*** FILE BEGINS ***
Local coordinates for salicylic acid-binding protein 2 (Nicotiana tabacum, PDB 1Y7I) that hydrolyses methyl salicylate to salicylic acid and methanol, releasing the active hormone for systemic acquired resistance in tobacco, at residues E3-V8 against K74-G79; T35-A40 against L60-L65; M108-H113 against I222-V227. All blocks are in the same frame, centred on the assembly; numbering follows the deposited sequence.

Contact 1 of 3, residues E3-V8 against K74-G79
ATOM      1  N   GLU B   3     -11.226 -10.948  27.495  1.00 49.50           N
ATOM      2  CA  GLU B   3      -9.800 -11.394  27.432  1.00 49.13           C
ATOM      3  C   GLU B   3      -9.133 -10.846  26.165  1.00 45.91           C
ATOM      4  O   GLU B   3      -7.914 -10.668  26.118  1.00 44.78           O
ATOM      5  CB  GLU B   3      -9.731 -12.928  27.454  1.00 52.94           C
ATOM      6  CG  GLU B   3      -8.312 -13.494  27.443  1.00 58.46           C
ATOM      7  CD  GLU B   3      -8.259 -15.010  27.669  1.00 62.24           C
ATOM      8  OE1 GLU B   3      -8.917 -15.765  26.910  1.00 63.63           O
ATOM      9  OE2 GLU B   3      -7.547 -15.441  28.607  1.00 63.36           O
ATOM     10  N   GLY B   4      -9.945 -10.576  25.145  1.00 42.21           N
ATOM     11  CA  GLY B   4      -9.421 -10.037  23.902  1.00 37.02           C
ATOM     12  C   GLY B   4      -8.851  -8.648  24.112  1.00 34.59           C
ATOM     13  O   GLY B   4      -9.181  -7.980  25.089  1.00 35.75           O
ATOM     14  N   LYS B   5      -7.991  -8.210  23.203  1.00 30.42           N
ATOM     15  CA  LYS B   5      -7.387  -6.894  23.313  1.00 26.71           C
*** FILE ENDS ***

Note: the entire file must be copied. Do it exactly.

Local coordinates for salicylic acid-binding protein 2 (Nicotiana tabacum, PDB 1Y7I) that hydrolyses methyl salicylate to salicylic acid and methanol, releasing the active hormone for systemic acquired resistance in tobacco, at residues E3-V8 against K74-G79; T35-A40 against L60-L65; M108-H113 against I222-V227. All blocks are in the same frame, centred on the assembly; numbering follows the deposited sequence.

Contact 1 of 3, residues E3-V8 against K74-G79
ATOM      1  N   GLU B   3     -11.226 -10.948  27.495  1.00 49.50           N
ATOM      2  CA  GLU B   3      -9.800 -11.394  27.432  1.00 49.13           C
ATOM      3  C   GLU B   3      -9.133 -10.846  26.165  1.00 45.91           C
ATOM      4  O   GLU B   3      -7.914 -10.668  26.118  1.00 44.78           O
ATOM      5  CB  GLU B   3      -9.731 -12.928  27.454  1.00 52.94           C
ATOM      6  CG  GLU B   3      -8.312 -13.494  27.443  1.00 58.46           C
ATOM      7  CD  GLU B   3      -8.259 -15.010  27.669  1.00 62.24           C
ATOM      8  OE1 GLU B   3      -8.917 -15.765  26.910  1.00 63.63           O
ATOM      9  OE2 GLU B   3      -7.547 -15.441  28.607  1.00 63.36           O
ATOM     10  N   GLY B   4      -9.945 -10.576  25.145  1.00 42.21           N
ATOM     11  CA  GLY B   4      -9.421 -10.037  23.902  1.00 37.02           C
ATOM     12  C   GLY B   4      -8.851  -8.648  24.112  1.00 34.59           C
ATOM     13  O   GLY B   4      -9.181  -7.980  25.089  1.00 35.75           O
ATOM     14  N   LYS B   5      -7.991  -8.210  23.203  1.00 30.42           N
ATOM     15  CA  LYS B   5      -7.387  -6.894  23.313  1.00 26.71           C